Bach, Chromatic Fantasy and Fugue

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Belle
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Bach, Chromatic Fantasy and Fugue

Post by Belle » Thu Mar 02, 2017 10:51 pm

I've just been watching a performance of this by Davitt Moroney on harpischord via Foxtel. It is the most staggering piece of music, isn't it!!! Each time I hear it something new is revealed and today I was struck by the 'modern-ness' of the 'fantasy' section - with its seamless progression to new ideas without a single cadence. Surely an aesthetic from Renaissance polyphony yet showing the way forward. I just had to come on here and talk about it. Galaxies collide when I listen to it.

Who are your preferred performers of this work?

John F
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Re: Bach, Chromatic Fantasy and Fugue

Post by John F » Thu Mar 02, 2017 11:51 pm

As it happens, I was listening to George Malcolm's Bach LP on Tuesday, which was the 100th anniversary of his birth. Malcolm played a harpsichord by Thomas Goff, a beautiful-sounding instrument which it seems nobody plays any more.

Another favorite recording because of the fantasy of the playing is Wanda Landowska's of the 1930s. Her Pleyel harpsichord, which the piano maker built to her specifications, is definitely superseded, except for the pieces written for her and it, but she conjures organ-like sonoroties from it with the aid of its 16-foot stop, and the fantasy of her playing is special.



Even more so is her exciting Italian Concerto of the same vintage, in which the 16-foot stop allows maximum contrast between the "orchestral" and solo parts. Her free rubato in the slow movement, and in the fantasia, is a reminder that her teachers included Alexander Michalowski, a friend of Chopin's pupil Mikuli.

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Belle
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Re: Bach, Chromatic Fantasy and Fugue

Post by Belle » Fri Mar 03, 2017 3:25 am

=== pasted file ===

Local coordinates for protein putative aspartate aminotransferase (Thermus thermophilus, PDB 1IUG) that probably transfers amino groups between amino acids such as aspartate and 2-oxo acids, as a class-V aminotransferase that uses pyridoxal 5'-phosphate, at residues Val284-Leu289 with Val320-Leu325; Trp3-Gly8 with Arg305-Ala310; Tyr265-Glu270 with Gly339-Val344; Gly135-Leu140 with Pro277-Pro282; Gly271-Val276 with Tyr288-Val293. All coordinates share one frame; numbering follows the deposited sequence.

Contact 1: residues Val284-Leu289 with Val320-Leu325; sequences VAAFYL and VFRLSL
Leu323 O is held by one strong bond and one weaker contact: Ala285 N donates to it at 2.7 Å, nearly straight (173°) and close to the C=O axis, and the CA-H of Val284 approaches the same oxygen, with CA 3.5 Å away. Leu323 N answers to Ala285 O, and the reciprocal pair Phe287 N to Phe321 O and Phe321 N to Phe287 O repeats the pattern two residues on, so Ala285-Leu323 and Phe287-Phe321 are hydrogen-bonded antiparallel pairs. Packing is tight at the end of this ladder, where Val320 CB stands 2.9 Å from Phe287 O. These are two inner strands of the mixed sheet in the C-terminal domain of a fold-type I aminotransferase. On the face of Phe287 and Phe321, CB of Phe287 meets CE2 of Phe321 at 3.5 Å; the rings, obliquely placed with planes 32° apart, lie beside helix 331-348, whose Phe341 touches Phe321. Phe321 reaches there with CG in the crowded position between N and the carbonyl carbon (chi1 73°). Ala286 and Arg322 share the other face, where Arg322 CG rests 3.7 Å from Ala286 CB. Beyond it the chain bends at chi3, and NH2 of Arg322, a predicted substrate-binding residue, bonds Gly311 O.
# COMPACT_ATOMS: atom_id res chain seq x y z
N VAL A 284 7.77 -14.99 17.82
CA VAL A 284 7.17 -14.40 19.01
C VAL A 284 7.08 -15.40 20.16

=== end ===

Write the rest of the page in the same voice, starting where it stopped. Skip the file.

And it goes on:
I don't seem to be able to see your links! (I use Google Chrome.)

I have Brendel playing the Chromatic Fantasy but I think this one from Schiff is wonderful. You can hear all the inner voices. Also I have Trevor Pinnock playing this on the harpsichord. Both types of keyboards produce very different works. In the case of the grand piano the pedalling has an interesting effect of prolonging the sonorities, making the work sound less radical and not more so - and this is probably because today we are more familiar with the grand piano sound.

I think there is a case to be made for both types of keyboard, though I do not remember having ever heard this work on an organ.

https://www.youtube.com/watch?v=SNWOhm5iXxs

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Re: Bach, Chromatic Fantasy and Fugue

Post by John F » Fri Mar 03, 2017 8:56 am

Belle wrote:
Fri Mar 03, 2017 3:25 am
I don't seem to be able to see your links! (I use Google Chrome.)
Why? I tried Chrome and dumped it - it seems to me more notable for what it can't do than what it can. Firefox works flawlessly with all features of the Classical Music Guide site, including embedded YouTube clips like these.

The full link for the Chromatic Fantasia is https://www.youtube.com/watch?v=cxPDiInNseY.

The link for the Italian Concerto is https://www.youtube.com/watch?v=CZgD7Gf0q7g.

Schiff's Chromatic Fantasia seems to me pretty cool and dispassionate, though that may be partly because of the monochromatic nature of the piano and his way of playing it. Much more drama from Landowska.
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Re: Bach, Chromatic Fantasy and Fugue

Post by Belle » Fri Mar 03, 2017 7:37 pm

(I had too many problems with Firefox so my son recommended that I ditch it in favour of Google Chrome.)

I loved the Schiff for all the inner voices which he articulates so well. I find the Landowski rather 'theatrical', though it's very easy to accept many different interpretations of this great work.